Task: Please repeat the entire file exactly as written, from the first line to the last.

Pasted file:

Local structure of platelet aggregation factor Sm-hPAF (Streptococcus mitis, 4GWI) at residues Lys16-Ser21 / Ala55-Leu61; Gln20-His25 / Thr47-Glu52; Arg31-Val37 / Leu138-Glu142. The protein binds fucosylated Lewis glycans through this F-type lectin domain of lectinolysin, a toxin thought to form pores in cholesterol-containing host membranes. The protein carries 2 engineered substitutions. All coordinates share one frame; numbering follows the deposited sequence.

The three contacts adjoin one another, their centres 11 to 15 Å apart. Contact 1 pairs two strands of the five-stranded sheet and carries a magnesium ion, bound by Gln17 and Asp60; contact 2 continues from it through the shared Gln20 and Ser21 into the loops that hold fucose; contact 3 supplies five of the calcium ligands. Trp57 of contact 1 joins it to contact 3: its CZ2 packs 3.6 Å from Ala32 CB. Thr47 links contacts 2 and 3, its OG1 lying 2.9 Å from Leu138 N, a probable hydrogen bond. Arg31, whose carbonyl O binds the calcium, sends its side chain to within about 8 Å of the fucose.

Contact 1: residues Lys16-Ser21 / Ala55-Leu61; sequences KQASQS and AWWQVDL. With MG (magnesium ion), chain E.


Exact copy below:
Local structure of platelet aggregation factor Sm-hPAF (Streptococcus mitis, 4GWI) at residues Lys16-Ser21 / Ala55-Leu61; Gln20-His25 / Thr47-Glu52; Arg31-Val37 / Leu138-Glu142. The protein binds fucosylated Lewis glycans through this F-type lectin domain of lectinolysin, a toxin thought to form pores in cholesterol-containing host membranes. The protein carries 2 engineered substitutions. All coordinates share one frame; numbering follows the deposited sequence.

The three contacts adjoin one another, their centres 11 to 15 Å apart. Contact 1 pairs two strands of the five-stranded sheet and carries a magnesium ion, bound by Gln17 and Asp60; contact 2 continues from it through the shared Gln20 and Ser21 into the loops that hold fucose; contact 3 supplies five of the calcium ligands. Trp57 of contact 1 joins it to contact 3: its CZ2 packs 3.6 Å from Ala32 CB. Thr47 links contacts 2 and 3, its OG1 lying 2.9 Å from Leu138 N, a probable hydrogen bond. Arg31, whose carbonyl O binds the calcium, sends its side chain to within about 8 Å of the fucose.

Contact 1: residues Lys16-Ser21 / Ala55-Leu61; sequences KQASQS and AWWQVDL. With MG (magnesium ion), chain E.